Label lights and appliances to show which should be left on or turned off
5Taking action around the schoolKS1, KS2
Labelling Appliances and IT equipment
With your Energy Team, identify all IT equipment and appliances throughout the school. Use coloured sticker dots to mark up the on/off switches or power sockets supplying each appliance using a traffic light coding system:
Green indicates equipment which can be switched off by pupils when not in use (for example, PCs, projectors and interactive whiteboards).
Amber highlights equipment which should be switched off after checking with a member of staff that no-one is using it (for example, the main office computers or photocopier).
Red indicates equipment which should not be switched off (for example a server or a fridge).
Did you know? A single computer and monitor left on 24 hours a day will cost around £60 a year. Switching them off out of hours and enabling standby features could reduce this to less than £10 a year each and prolong the lifespan of equipment.
Did you know? Making good use of daylight in a classroom can reduce lighting costs by 19%.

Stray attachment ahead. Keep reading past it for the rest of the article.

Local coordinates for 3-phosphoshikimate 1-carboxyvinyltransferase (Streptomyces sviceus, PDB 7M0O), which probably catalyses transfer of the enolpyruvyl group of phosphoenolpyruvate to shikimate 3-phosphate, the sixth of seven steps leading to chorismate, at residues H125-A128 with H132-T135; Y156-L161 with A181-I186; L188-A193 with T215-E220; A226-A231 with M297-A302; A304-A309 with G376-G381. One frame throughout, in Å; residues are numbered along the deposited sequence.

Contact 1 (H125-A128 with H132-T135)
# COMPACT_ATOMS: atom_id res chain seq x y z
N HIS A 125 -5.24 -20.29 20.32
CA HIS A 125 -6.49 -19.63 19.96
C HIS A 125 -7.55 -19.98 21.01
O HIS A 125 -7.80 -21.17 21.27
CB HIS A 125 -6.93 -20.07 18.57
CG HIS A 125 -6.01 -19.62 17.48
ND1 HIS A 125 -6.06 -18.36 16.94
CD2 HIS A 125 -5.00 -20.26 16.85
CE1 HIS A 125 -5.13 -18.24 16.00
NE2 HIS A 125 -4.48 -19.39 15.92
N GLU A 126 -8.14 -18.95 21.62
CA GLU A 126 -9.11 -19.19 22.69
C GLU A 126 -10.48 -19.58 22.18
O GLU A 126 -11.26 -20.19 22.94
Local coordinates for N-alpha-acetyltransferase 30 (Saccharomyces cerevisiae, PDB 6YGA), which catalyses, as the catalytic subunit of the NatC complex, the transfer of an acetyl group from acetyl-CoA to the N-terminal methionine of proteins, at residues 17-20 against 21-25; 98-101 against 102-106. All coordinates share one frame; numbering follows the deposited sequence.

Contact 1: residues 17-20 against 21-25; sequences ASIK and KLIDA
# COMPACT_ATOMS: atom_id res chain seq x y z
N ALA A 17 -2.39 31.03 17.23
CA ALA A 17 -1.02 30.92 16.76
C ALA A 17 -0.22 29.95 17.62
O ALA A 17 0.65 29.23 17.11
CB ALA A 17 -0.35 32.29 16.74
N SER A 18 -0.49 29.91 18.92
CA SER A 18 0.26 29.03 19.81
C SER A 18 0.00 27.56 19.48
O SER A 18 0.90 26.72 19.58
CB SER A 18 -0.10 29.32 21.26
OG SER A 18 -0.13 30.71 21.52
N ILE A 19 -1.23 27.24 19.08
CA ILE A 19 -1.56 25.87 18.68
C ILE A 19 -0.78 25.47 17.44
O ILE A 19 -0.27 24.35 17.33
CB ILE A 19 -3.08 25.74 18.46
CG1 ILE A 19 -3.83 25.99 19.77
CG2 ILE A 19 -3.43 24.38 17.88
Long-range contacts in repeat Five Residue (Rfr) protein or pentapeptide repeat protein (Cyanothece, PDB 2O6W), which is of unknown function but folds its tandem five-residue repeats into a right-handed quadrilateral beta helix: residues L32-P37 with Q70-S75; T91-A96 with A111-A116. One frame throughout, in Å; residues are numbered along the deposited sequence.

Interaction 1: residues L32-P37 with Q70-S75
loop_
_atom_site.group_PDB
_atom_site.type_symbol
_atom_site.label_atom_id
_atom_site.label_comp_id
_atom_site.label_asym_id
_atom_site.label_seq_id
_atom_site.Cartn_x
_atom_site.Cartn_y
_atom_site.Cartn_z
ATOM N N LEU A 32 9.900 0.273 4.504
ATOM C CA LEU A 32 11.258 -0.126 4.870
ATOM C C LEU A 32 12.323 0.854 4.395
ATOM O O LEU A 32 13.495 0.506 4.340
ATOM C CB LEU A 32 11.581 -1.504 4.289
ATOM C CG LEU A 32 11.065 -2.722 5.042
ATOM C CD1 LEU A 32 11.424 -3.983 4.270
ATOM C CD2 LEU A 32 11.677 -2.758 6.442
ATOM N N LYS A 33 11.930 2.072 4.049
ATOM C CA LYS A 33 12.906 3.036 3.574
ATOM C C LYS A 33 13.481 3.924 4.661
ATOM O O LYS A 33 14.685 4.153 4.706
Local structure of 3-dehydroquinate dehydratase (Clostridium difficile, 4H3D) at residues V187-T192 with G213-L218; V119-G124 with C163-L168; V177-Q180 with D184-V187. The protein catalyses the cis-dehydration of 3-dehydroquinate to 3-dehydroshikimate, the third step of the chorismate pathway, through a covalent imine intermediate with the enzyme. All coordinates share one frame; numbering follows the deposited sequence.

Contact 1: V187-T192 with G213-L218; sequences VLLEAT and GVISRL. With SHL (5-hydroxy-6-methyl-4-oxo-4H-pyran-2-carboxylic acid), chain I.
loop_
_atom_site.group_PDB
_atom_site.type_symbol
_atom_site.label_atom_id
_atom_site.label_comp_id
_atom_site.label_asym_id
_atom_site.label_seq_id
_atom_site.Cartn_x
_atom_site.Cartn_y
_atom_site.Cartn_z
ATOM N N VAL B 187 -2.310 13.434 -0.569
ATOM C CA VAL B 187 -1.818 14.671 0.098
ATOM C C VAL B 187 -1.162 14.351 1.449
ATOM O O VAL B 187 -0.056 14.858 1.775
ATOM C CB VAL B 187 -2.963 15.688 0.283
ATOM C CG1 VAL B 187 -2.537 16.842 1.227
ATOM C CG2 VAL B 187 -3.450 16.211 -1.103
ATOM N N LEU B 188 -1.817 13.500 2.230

In many schools, classrooms can have excessive lighting installed. This is often arranged so that individual rows of light fittings can be switched separately. Follow the steps below to identify those rows which do not need to be switched on under normal daylight: 1. With your Energy Team, identify which rooms in the school have multiple light switches which allow rows or groups of fittings to be controlled independently. 2. Choose a day with average levels of daylight (i.e. overcast day/not too sunny) and carry out the following procedures in each room. 3. Switch off all the lights and then, starting furthest from the window, switch each row back on one at a time. Each time consider whether there is an adequate amount of light to work effectively at desk level. (Note: in some classrooms, it is lighting installed close and adjacent to an internal wall that is best left off). 4. When you feel there is an acceptable amount of light in the room, stop switching. 5. In consultation with the class teachers in these rooms, discuss your findings and get their agreement as to which rows of lights could normally be left switched off. If teachers are uncertain about progressing this, try switching off one set of lights nearer the window and see if the pupils notice in the next class. 6. Once identified, mark up the respective switches with red stickers in order to indicate to the staff and pupils that these marked switches are not to be used unless necessary (i.e. at night, on a very overcast day, or if a pupil needs more lights on). 7. You could also use green stickers for lights/switches that should be used as needed.